Sections Above and Below This Page:

vegetables. One of Emmett's uncles used to truck wholesale produce from the West Side marketplace in Greenwich Village to some small supermarkets around Brooklyn, and at age ten or eleven Emmett had helped him quite a few times when his uncle's regular helper was sick. He learned his way around produce during those brief assists and stole meat from the same markets to pay for his junk habit. Now he attracted a lot of attention because of his very long hair, but Emmett's fluent Italian compensated for that. He spoke with the immigrants who ran the wholesale stalls lining both sides of the market. At first most of them were suspicious, but they became friendly after he handed them a line, and within an hour the Ford wagon was packed tight with crates of food. There were tomatoes, turnips, green beans, cauliflower, Brussels sprouts, onions, eggplant, squash, potatoes, lettuce, yams, apples and oranges. From a particularly generous Italian named Paddy, who managed the only poultry plant in the market, they got fifty pounds of chicken and turkey parts. That was all there was to it.

Driving back to town, they discussed different ways of distributing the food. The problem was that the street people, who really needed it, had no place or means to cook it.

"We can get it cooked. We'll make a stew."

"What do we use to cook with? What'll be big enough?"


"Cans? Garbage Cans?

"No, milk cans. They re sterlllzed n durable 'n you can handle 'em easy."

So they snatched a pair of twenty-gallon milk cans from a dairy plant in the Mission district and transported everything back to Emmett's place. It was around 8 A.M., when they began boiling down the fowl to make a stock for the stew. They worked hard for hours preparing the vegetables, Emmett working as hard that first morning as he was going to daily for over a year. He worked harder than most blue-collar folks work for a living--something Emmett had done only occasionally to the probable chagrin of the ghost of his late grandfather whose union cards he still carried in his pocket. They talked while they worked and decided to give away the stew in the Fell Street Panhandle of Golden Gate Park at 4 P.M. that afternoon. While Emmett ladled the inches of grease away from the surface of the stock and continued to ready the greens, Billy went downtown to mimeograph and hand out several hundred leaflets notifying the Haight community about [end page 246]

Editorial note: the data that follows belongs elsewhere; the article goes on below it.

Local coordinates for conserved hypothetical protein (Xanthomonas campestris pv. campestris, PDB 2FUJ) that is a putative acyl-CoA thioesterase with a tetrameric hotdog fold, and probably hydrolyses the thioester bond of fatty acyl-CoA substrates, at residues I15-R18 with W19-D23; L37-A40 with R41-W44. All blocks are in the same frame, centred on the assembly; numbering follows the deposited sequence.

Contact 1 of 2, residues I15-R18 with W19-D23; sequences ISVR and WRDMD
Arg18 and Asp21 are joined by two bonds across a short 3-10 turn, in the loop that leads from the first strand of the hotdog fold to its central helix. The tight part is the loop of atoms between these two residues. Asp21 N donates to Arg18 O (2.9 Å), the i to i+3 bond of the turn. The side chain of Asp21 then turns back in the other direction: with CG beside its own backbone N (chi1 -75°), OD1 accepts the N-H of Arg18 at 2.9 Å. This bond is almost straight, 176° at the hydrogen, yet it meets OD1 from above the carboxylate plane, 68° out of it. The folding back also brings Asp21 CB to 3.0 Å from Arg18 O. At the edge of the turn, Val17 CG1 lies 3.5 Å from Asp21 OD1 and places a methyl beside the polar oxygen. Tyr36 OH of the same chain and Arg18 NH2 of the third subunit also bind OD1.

Creative Commons License
The Digger Archives is licensed under a Creative Commons
Attribution-NonCommercial-ShareAlike 4.0 International License.
Cite As: The Digger Archives ( / CC BY-NC-SA 4.0